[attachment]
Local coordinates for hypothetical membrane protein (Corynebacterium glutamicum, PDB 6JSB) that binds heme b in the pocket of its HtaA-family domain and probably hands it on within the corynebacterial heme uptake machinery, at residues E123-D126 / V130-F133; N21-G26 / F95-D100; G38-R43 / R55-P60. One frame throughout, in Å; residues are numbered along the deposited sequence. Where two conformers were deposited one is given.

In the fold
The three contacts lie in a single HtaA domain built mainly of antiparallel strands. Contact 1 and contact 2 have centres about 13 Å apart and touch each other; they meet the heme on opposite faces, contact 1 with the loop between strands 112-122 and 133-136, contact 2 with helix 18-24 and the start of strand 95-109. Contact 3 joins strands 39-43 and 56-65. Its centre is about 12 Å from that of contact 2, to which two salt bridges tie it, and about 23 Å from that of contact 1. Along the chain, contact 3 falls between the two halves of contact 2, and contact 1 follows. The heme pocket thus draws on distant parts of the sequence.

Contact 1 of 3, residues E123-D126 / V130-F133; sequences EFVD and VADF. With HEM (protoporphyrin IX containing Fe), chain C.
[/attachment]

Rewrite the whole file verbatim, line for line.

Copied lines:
Local coordinates for hypothetical membrane protein (Corynebacterium glutamicum, PDB 6JSB) that binds heme b in the pocket of its HtaA-family domain and probably hands it on within the corynebacterial heme uptake machinery, at residues E123-D126 / V130-F133; N21-G26 / F95-D100; G38-R43 / R55-P60. One frame throughout, in Å; residues are numbered along the deposited sequence. Where two conformers were deposited one is given.

In the fold
The three contacts lie in a single HtaA domain built mainly of antiparallel strands. Contact 1 and contact 2 have centres about 13 Å apart and touch each other; they meet the heme on opposite faces, contact 1 with the loop between strands 112-122 and 133-136, contact 2 with helix 18-24 and the start of strand 95-109. Contact 3 joins strands 39-43 and 56-65. Its centre is about 12 Å from that of contact 2, to which two salt bridges tie it, and about 23 Å from that of contact 1. Along the chain, contact 3 falls between the two halves of contact 2, and contact 1 follows. The heme pocket thus draws on distant parts of the sequence.

Contact 1 of 3, residues E123-D126 / V130-F133; sequences EFVD and VADF. With HEM (protoporphyrin IX containing Fe), chain C.